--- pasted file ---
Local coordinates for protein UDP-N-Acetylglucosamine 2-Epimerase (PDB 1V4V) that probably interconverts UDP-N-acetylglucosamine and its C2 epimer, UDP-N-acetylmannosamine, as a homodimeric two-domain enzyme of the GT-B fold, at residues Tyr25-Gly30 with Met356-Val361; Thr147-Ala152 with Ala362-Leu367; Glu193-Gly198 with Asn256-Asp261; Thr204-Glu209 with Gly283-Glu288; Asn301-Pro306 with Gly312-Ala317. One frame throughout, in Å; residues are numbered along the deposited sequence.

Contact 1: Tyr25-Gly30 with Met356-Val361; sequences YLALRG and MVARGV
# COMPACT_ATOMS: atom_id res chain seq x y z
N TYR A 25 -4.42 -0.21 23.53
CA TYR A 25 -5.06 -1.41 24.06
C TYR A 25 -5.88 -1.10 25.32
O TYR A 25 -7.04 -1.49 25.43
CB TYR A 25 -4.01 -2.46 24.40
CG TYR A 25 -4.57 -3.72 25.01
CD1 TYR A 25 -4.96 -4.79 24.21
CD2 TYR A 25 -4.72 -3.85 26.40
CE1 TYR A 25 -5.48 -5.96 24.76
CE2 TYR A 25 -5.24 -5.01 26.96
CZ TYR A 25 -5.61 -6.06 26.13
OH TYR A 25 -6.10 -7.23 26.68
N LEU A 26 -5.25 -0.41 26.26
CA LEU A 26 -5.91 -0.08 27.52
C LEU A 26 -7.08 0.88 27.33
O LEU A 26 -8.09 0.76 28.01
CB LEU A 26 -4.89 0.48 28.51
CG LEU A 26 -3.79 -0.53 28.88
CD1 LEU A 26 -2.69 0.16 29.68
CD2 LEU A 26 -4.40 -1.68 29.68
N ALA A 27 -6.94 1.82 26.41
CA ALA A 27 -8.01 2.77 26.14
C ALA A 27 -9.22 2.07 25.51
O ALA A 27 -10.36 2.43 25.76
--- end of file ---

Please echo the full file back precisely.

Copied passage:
Local coordinates for protein UDP-N-Acetylglucosamine 2-Epimerase (PDB 1V4V) that probably interconverts UDP-N-acetylglucosamine and its C2 epimer, UDP-N-acetylmannosamine, as a homodimeric two-domain enzyme of the GT-B fold, at residues Tyr25-Gly30 with Met356-Val361; Thr147-Ala152 with Ala362-Leu367; Glu193-Gly198 with Asn256-Asp261; Thr204-Glu209 with Gly283-Glu288; Asn301-Pro306 with Gly312-Ala317. One frame throughout, in Å; residues are numbered along the deposited sequence.

Contact 1: Tyr25-Gly30 with Met356-Val361; sequences YLALRG and MVARGV
# COMPACT_ATOMS: atom_id res chain seq x y z
N TYR A 25 -4.42 -0.21 23.53
CA TYR A 25 -5.06 -1.41 24.06
C TYR A 25 -5.88 -1.10 25.32
O TYR A 25 -7.04 -1.49 25.43
CB TYR A 25 -4.01 -2.46 24.40
CG TYR A 25 -4.57 -3.72 25.01
CD1 TYR A 25 -4.96 -4.79 24.21
CD2 TYR A 25 -4.72 -3.85 26.40
CE1 TYR A 25 -5.48 -5.96 24.76
CE2 TYR A 25 -5.24 -5.01 26.96
CZ TYR A 25 -5.61 -6.06 26.13
OH TYR A 25 -6.10 -7.23 26.68
N LEU A 26 -5.25 -0.41 26.26
CA LEU A 26 -5.91 -0.08 27.52
C LEU A 26 -7.08 0.88 27.33
O LEU A 26 -8.09 0.76 28.01
CB LEU A 26 -4.89 0.48 28.51
CG LEU A 26 -3.79 -0.53 28.88
CD1 LEU A 26 -2.69 0.16 29.68
CD2 LEU A 26 -4.40 -1.68 29.68
N ALA A 27 -6.94 1.82 26.41
CA ALA A 27 -8.01 2.77 26.14
C ALA A 27 -9.22 2.07 25.51
O ALA A 27 -10.36 2.43 25.76